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Phone Call Scams To Keep An Eye Out For

The Federal Trade Commission (FTC) listed the following as the most common ways you can be scammed via your phone.

Key Scams To Watch Out For

Scammers nowadays have advanced the ways they get information to possibly steal your money. The Federal Trade Commission (FTC) listed the following as the most common ways you can be scammed via your phone. If you have found yourself in any of the following scams, report this to the FTC immediately.

Tech Support

For the Tech Support call, scammers will impersonate a tech support worker for a well-known company and inform you of a potential threat on your computer such as a virus. They’ll offer a diagnostic of your computer, and they will then tell you that you need their products to prevent this virus from harming your computer. The goal for them is to have you pay them for a product that does not exist.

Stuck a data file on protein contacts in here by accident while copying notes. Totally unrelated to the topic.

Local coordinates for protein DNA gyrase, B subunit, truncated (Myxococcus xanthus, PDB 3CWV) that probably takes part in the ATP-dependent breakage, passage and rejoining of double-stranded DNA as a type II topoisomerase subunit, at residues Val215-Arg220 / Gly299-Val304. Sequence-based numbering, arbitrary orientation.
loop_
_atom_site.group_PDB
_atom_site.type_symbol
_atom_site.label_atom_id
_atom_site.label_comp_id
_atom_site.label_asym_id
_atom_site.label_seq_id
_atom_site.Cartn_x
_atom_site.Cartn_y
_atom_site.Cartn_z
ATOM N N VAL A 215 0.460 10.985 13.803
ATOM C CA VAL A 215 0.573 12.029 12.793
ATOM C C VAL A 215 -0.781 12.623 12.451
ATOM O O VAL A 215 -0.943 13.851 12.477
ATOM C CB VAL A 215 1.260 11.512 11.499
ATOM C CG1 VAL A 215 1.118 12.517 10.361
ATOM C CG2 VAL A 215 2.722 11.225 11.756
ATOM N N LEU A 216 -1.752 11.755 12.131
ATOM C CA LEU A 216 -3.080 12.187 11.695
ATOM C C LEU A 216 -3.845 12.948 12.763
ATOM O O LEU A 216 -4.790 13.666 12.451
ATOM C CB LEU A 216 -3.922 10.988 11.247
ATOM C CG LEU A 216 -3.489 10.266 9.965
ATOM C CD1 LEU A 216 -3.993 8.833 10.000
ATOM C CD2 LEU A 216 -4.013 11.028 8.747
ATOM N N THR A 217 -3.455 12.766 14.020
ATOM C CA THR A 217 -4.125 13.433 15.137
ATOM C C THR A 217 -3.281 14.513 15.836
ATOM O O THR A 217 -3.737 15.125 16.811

Google Call

Beware of a Google Call scam, as these are typically from third-party companies that try to gain money from small businesses by offering to help their Google Rankings, or informing them that their Google listing is about to expire and needs payment.

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One-ring Call

Everyone has experienced a One-ring Call. This means your phone goes off but after only one ring the caller stops. DO NOT call back. If it is important, the person will call again, otherwise, it is just a potential scam call. The scammers are hoping you call back because it is an international toll number where they will charge your bill.

Bank Call

A tough scam call to decipher is a Bank Call. Scammers nowadays can make the phone call appear to be happening straight from your bank. They will say that there have been suspicious withdrawals from your account and in order to address these concerning withdrawals, they need your bank account information.

"Can You Hear Me?"

Do not answer the “Can You Hear Me?” call. If someone calls you and instantly says “can you hear me?”, “are you there?” or “is this you?” hang up the phone. The scammers are looking for a “yes” answer in order to show you have an active number to then sell to other telemarketers at a higher cost, or to claim that the person authorized charges to his or her credit card account.

IRS Impersonators

Another common scam is by IRS Impersonators. These scammers are targeting taxpayers in order to obtain money from them. While they use many forms, the most common for these impersonators is through a phone call.

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